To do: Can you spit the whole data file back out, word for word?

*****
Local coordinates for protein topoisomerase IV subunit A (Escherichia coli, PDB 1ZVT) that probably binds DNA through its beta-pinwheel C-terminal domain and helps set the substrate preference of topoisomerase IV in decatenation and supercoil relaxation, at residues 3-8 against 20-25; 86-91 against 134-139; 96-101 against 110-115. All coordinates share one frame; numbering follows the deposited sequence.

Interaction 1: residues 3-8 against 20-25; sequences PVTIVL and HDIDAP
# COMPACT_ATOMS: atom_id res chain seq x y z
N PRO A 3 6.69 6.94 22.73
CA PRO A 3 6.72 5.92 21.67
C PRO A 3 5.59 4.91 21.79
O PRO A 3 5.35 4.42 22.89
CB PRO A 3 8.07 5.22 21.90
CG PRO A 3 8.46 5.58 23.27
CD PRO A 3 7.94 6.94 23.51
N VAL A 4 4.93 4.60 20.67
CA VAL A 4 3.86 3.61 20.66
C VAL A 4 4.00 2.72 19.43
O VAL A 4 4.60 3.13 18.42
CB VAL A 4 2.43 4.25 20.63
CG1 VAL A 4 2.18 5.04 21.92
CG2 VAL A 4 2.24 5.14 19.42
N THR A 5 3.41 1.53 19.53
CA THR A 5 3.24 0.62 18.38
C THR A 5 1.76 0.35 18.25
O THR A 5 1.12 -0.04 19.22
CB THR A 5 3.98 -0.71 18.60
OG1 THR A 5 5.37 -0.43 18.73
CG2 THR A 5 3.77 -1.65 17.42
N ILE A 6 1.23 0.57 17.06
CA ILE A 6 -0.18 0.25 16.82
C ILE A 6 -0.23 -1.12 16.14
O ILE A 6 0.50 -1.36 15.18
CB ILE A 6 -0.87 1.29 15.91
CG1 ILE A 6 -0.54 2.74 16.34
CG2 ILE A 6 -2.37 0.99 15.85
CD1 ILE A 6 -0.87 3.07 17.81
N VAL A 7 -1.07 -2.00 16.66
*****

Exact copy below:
Local coordinates for protein topoisomerase IV subunit A (Escherichia coli, PDB 1ZVT) that probably binds DNA through its beta-pinwheel C-terminal domain and helps set the substrate preference of topoisomerase IV in decatenation and supercoil relaxation, at residues 3-8 against 20-25; 86-91 against 134-139; 96-101 against 110-115. All coordinates share one frame; numbering follows the deposited sequence.

Interaction 1: residues 3-8 against 20-25; sequences PVTIVL and HDIDAP
# COMPACT_ATOMS: atom_id res chain seq x y z
N PRO A 3 6.69 6.94 22.73
CA PRO A 3 6.72 5.92 21.67
C PRO A 3 5.59 4.91 21.79
O PRO A 3 5.35 4.42 22.89
CB PRO A 3 8.07 5.22 21.90
CG PRO A 3 8.46 5.58 23.27
CD PRO A 3 7.94 6.94 23.51
N VAL A 4 4.93 4.60 20.67
CA VAL A 4 3.86 3.61 20.66
C VAL A 4 4.00 2.72 19.43
O VAL A 4 4.60 3.13 18.42
CB VAL A 4 2.43 4.25 20.63
CG1 VAL A 4 2.18 5.04 21.92
CG2 VAL A 4 2.24 5.14 19.42
N THR A 5 3.41 1.53 19.53
CA THR A 5 3.24 0.62 18.38
C THR A 5 1.76 0.35 18.25
O THR A 5 1.12 -0.04 19.22
CB THR A 5 3.98 -0.71 18.60
OG1 THR A 5 5.37 -0.43 18.73
CG2 THR A 5 3.77 -1.65 17.42
N ILE A 6 1.23 0.57 17.06
CA ILE A 6 -0.18 0.25 16.82
C ILE A 6 -0.23 -1.12 16.14
O ILE A 6 0.50 -1.36 15.18
CB ILE A 6 -0.87 1.29 15.91
CG1 ILE A 6 -0.54 2.74 16.34
CG2 ILE A 6 -2.37 0.99 15.85
CD1 ILE A 6 -0.87 3.07 17.81
N VAL A 7 -1.07 -2.00 16.66